Kelly Clarkson claims Meaning of Life, her first album after parting ways with longtime label RCA Records, is the soul record she’s wanted to make since being crowned the inaugural winner of American Idol 15 years ago. Ironically, though, the 1960s-style R&B of songs like “Don’t You Pretend” and “Meaning of Life” is closer in style to that of her 2002 debut, Thankful, which ran the gamut from adult contemporary to urban pop, than the series of pop-rock-leaning efforts that would go on to define Clarkson’s career.
Aside from Meaning of Life’s sonic and stylistic consistency, one notable difference between the material here and songs like “The Trouble with Love Is” is the rawness of Clarkson’s vocals. The frayed edges of the singer’s voice, largely scrubbed away on 2015’s Piece by Piece, are played as assets here. Her voice feels lived-in and wizened on the understated “Move You,” and she turns in a sultry performance on the country-inflected barroom ballad “Slow Dance.”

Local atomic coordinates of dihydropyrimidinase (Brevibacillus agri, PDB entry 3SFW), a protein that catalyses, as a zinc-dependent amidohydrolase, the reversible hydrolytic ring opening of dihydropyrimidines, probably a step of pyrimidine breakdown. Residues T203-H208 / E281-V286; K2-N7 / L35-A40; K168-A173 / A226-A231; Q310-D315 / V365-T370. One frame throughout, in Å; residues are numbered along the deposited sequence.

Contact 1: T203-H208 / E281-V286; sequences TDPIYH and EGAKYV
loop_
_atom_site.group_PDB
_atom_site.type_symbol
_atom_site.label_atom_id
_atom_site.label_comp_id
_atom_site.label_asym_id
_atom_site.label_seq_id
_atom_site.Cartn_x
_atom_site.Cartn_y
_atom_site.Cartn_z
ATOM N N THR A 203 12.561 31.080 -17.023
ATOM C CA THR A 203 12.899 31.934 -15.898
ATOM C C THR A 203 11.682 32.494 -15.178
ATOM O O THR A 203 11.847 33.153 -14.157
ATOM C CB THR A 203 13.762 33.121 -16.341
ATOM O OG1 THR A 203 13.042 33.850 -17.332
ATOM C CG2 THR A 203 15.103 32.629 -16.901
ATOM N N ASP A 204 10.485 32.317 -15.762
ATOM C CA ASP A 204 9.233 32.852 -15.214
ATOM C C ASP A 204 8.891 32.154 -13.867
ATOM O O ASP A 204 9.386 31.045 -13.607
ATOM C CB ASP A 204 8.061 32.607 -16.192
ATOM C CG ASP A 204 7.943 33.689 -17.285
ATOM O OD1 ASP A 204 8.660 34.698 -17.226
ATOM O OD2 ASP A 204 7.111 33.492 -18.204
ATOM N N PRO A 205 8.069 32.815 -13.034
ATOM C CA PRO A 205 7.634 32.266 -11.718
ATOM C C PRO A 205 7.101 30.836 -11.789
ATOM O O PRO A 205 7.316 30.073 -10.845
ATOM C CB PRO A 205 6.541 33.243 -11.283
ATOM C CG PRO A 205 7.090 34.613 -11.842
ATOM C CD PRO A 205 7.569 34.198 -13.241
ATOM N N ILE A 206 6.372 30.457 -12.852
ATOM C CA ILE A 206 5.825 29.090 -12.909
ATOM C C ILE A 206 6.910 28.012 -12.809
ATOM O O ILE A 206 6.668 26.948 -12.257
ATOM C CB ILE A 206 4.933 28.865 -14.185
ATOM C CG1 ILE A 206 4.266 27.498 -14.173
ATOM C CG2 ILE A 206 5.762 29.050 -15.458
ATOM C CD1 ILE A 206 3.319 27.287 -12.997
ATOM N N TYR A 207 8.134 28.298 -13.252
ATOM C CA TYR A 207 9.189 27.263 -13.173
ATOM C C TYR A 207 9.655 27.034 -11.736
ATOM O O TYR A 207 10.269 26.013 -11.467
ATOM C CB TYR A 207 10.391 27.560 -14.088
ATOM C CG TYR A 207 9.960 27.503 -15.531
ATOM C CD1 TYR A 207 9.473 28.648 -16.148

Classic soul tropes are juxtaposed with modern touches like vocal loops and pitched-up vocals on “Heat” and the Michelle Obama-inspired “Go High,” respectively. The shift from pop-rock to pop-soul suits Clarkson, who seems more confident—vocally and artistically—than she’s ever been. Her performance on the album’s first single, the brassy “Love So Soft,” is punctuated by playful vocal swoops and hiccups, and the unapologetic “Whole Lotta Woman,” a quasi-update of “Miss Independent,” finds her imploring a “little country boy” to love her “like a warm biscuit on a Sunday morning.” (She’s so hungry for it that she practically eats the microphone.)
Though “Medicine” was inspired by Mariah Carey’s “Emotions” (that is to say, the Emotions’s “Best of My Love”), Clarkson’s rich, throaty vocal tics are more vintage Whitney than Mimi. Meaning of Life doesn’t reinvent the genre, nor does it try to, but it portrays an artist continuing to redefine herself—in the process, solidifying her position as one of her generation’s greatest singers.